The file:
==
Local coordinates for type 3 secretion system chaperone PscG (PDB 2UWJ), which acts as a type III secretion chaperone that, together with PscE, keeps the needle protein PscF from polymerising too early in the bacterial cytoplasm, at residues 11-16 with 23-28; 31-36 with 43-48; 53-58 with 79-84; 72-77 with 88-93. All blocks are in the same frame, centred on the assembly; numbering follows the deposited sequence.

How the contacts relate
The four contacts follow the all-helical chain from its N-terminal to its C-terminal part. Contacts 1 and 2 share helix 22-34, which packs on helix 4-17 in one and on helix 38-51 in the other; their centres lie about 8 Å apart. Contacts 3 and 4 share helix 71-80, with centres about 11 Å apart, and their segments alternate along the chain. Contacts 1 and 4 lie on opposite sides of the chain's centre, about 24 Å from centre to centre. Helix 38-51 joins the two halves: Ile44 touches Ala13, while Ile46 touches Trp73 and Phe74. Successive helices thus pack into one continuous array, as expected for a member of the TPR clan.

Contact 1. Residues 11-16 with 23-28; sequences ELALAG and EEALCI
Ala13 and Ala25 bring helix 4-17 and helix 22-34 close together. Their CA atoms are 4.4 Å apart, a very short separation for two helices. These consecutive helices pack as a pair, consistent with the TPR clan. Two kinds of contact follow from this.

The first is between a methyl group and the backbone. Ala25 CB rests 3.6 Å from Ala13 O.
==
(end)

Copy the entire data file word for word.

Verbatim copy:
Local coordinates for type 3 secretion system chaperone PscG (PDB 2UWJ), which acts as a type III secretion chaperone that, together with PscE, keeps the needle protein PscF from polymerising too early in the bacterial cytoplasm, at residues 11-16 with 23-28; 31-36 with 43-48; 53-58 with 79-84; 72-77 with 88-93. All blocks are in the same frame, centred on the assembly; numbering follows the deposited sequence.

How the contacts relate
The four contacts follow the all-helical chain from its N-terminal to its C-terminal part. Contacts 1 and 2 share helix 22-34, which packs on helix 4-17 in one and on helix 38-51 in the other; their centres lie about 8 Å apart. Contacts 3 and 4 share helix 71-80, with centres about 11 Å apart, and their segments alternate along the chain. Contacts 1 and 4 lie on opposite sides of the chain's centre, about 24 Å from centre to centre. Helix 38-51 joins the two halves: Ile44 touches Ala13, while Ile46 touches Trp73 and Phe74. Successive helices thus pack into one continuous array, as expected for a member of the TPR clan.

Contact 1. Residues 11-16 with 23-28; sequences ELALAG and EEALCI
Ala13 and Ala25 bring helix 4-17 and helix 22-34 close together. Their CA atoms are 4.4 Å apart, a very short separation for two helices. These consecutive helices pack as a pair, consistent with the TPR clan. Two kinds of contact follow from this.

The first is between a methyl group and the backbone. Ala25 CB rests 3.6 Å from Ala13 O.